Zuckerberg breaks silence, denies Facebook whistleblower's claims

His lengthy statement overnight said Frances Haugen painted a "false picture."

Facebook CEO Mark Zuckerberg has released a lengthy statement responding to whistleblower Frances Haugen's scathing testimony Tuesday about the platform's alleged harmful effects on democracy and children, which she said executives were aware of but ignored, putting "profits over people."

Zuckerberg posted a letter to Facebook late Tuesday, saying he shared the note with company employees following Monday's massive outage, which he addressed first, before responding to the whistleblower's allegations.

"Second, now that today's testimony is over, I wanted to reflect on the public debate we're in. I'm sure many of you have found the recent coverage hard to read because it just doesn't reflect the company we know. We care deeply about issues like safety, well-being and mental health," Zuckerberg wrote. "At the most basic level, I think most of us just don't recognize the false picture of the company that is being painted."

Haugen, a former Facebook data scientist, smuggled out copies of thousands of internal documents she's shown to lawmakers alleging Facebook's knowledge of its platforms' negative impact on teenagers and young girls and its dismissal of how hate speech and misinformation are emphasized on their sites. She revealed her identity during an interview that aired Sunday on CBS' "60 Minutes," and has been cooperating with a Senate Commerce subcommittee as part of its ongoing efforts to assess potential regulation of the platform.

"There are no similarly powerful companies that are as unilaterally controlled, and in the end, the buck stops with Mark," Haugen told lawmakers. "There's no one currently holding Mark accountable but himself."

Zuckerberg's response, nearly 1,300 words, included a series of eight seemingly rhetorical questions.

"Many of the claims don't make any sense," he wrote. "If we wanted to ignore research, why would we create an industry-leading research program to understand these important issues in the first place? If we didn't care about fighting harmful content, then why would we employ so many more people dedicated to this than any other company in our space -- even ones larger than us? If we wanted to hide our results, why would we have established an industry-leading standard for transparency and reporting on what we're doing? And if social media were as responsible for polarizing society as some people claim, then why are we seeing polarization increase in the US while it stays flat or declines in many countries with just as heavy use of social media around the world?"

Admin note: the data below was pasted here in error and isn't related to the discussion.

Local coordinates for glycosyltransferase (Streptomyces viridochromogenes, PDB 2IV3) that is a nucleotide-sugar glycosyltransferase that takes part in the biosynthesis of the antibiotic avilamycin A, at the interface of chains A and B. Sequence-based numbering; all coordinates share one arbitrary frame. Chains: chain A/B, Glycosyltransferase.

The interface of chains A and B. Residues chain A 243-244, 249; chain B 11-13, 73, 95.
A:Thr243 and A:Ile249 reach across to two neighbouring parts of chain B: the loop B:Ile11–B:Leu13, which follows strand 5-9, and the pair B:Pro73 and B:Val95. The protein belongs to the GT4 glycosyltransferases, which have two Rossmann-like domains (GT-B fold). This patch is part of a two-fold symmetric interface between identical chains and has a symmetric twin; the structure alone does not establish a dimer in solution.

Haugen, however, pleaded with lawmakers that Facebook desperately needs congressional oversight and will not regulate itself or be transparent on its own. She said Facebook's flawed artificial intelligence system has led to "ethnic cleansing" in Ethiopia. Also among Haugen's accusations was that Facebook relaxed safeguards surrounding the 2020 election content after Nov. 3, allowing misinformation to spread and fuel the Jan. 6 attack on the Capitol.

"As long as Facebook is operating in the shadows, hiding its research from public scrutiny, it is unaccountable. Until the incentives change. Facebook will not change," she said.

Zuckerberg's note disputed Haugen's claims that the company prioritizes "profits over people" and defended the company's introduction of "Meaningful Social Interactions" into the News Feed, a method Haugen said is tied to employee bonuses and has led some users, including children, she said, to content promoting eating disorders, misinformation and hate-targeted posts.

"This change showed fewer viral videos and more content from friends and family -- which we did knowing it would mean people spent less time on Facebook, but that research suggested it was the right thing for people's well-being," Zuckerberg's letter continued. "Is that something a company focused on profits over people would do?"